Thursday, June 1, 2017

Notes to a Young Architect: Humility

I have always been rather thoughtful but never particularly quick at processing information.  I am a slow reader and few things ever seem completely black or white to me.  I recall participating in college seminars where some of my contemporaries would give immediate, reasonably sounding responses to the discussion at hand, while I, who seemed to have more architectural insight, was uncertain as to how to respond to what I perceived as unclear and polarized issues.  I didn’t see how others could respond so quickly and sound so sure of themselves.  Years later I came to see that mostly their approach was to rally behind a main idea or two and ignore the numerous related implications and consequences.  In some cases these related considerations were likely just dismissed as inconsequential but in many others were not even perceived to exist.  Often times the overly self-confident among us actually don’t even know that they don’t know. 

It’s probably good strategy to assume that there are other points of view which are just as meritorious as yours, and quite possibly better (!).  If another point of view has been thoughtfully considered (sometimes this seems like an awfully big if) there is probably some merit to it that should be addressed.  Any one mindset is bound to have flaws, all the more so when you consider that our understanding and communication systems evolved to help achieve basic survival, not a comprehensive grasp of unbounded nature and 21st century civilization, both of which are always in a state of constant change.  Is it possible that the universe is a stranger place than we are even capable of imagining it to be? Will we ever understand quantum mechanics and dark energy or be able to describe the taste of chocolate and the smell of ocean spray?  Thinking seriously about all this can sober one up to the folly of presumptiveness and the value of having a little humility. 

One of the biggest obstacles to creative thinking is limiting your learning to information and creative sources you are already comfortable with.  In today’s complex and competitive world this is almost certainly a recipe for mediocrity.  To use a sports analogy it’s like reviewing games in which you were successful, but ignoring games in which you got beat.  Losses usually provide the more valuable lessons because they are the ones that expose weaknesses and inability to counter opposition.  Facing up to and accepting your shortcomings can be instrumental in focusing your perception of the world around you.  Many of us lack the humility to accept that we are not as insightful or gifted as we would like and opt for a lifetime of denial in the company of other like-minded folks.  As our former Secretary of State advised if you and your friends all agree with one another you probably need to get some new friends.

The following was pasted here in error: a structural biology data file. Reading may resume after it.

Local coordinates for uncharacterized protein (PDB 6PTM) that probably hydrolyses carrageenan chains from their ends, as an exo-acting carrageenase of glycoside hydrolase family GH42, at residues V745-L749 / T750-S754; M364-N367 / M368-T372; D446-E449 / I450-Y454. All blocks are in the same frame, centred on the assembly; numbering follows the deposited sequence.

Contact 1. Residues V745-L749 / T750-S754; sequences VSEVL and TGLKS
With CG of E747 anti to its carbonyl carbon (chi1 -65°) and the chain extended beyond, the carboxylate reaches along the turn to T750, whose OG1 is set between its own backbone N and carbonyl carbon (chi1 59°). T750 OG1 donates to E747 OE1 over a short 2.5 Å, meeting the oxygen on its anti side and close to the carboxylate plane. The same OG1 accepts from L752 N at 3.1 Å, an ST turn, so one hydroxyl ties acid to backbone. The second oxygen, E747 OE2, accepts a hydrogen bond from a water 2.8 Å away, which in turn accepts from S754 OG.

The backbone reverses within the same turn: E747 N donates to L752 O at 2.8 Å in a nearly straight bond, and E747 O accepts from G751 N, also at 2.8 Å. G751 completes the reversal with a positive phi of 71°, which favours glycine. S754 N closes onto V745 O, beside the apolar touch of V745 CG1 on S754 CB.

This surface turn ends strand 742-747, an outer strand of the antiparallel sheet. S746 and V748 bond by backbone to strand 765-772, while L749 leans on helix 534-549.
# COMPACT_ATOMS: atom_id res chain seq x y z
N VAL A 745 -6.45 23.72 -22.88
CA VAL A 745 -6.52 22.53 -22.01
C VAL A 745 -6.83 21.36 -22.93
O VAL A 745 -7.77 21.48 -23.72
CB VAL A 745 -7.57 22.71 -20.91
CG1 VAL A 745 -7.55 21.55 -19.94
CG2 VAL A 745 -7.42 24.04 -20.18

The more complete your input the broader your base and the more inclusive your thinking and decision making will be.  Even if the final output is necessarily brief or exclusive, at least it will have been built upon a well-considered and grounded foundation.  You would think more of us would possess a healthy amount of humility, but this doesn’t seem to be the case and too often the loudest, most confident sounding or most political among us garner the most attention.  I don’t see humility as thinking less of yourself, it is just thinking of yourself less.

Obie's portrait of Malcolm Wells and one of Malcolm's cartoons


  1. This is such a thoughtful and reasoned Article I forwarded it to the entire family. I'll let you know what kind of discussions it prompts.

  2. It's pretty weird to receive a comment on one of my posts...thanks Kat!